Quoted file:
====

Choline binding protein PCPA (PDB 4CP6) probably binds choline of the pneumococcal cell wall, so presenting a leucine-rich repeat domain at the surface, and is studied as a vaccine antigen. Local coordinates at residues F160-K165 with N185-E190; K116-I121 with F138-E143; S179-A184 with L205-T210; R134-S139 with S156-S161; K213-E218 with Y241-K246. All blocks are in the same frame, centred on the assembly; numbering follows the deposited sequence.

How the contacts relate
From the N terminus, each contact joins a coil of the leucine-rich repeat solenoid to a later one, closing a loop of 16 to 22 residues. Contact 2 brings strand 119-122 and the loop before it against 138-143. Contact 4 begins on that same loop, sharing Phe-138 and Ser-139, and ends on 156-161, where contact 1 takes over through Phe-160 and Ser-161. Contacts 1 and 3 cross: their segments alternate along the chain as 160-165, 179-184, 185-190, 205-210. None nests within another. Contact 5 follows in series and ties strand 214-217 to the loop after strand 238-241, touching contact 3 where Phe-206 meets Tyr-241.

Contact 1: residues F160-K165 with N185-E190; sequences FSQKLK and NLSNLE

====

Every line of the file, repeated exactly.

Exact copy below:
Choline binding protein PCPA (PDB 4CP6) probably binds choline of the pneumococcal cell wall, so presenting a leucine-rich repeat domain at the surface, and is studied as a vaccine antigen. Local coordinates at residues F160-K165 with N185-E190; K116-I121 with F138-E143; S179-A184 with L205-T210; R134-S139 with S156-S161; K213-E218 with Y241-K246. All blocks are in the same frame, centred on the assembly; numbering follows the deposited sequence.

How the contacts relate
From the N terminus, each contact joins a coil of the leucine-rich repeat solenoid to a later one, closing a loop of 16 to 22 residues. Contact 2 brings strand 119-122 and the loop before it against 138-143. Contact 4 begins on that same loop, sharing Phe-138 and Ser-139, and ends on 156-161, where contact 1 takes over through Phe-160 and Ser-161. Contacts 1 and 3 cross: their segments alternate along the chain as 160-165, 179-184, 185-190, 205-210. None nests within another. Contact 5 follows in series and ties strand 214-217 to the loop after strand 238-241, touching contact 3 where Phe-206 meets Tyr-241.

Contact 1: residues F160-K165 with N185-E190; sequences FSQKLK and NLSNLE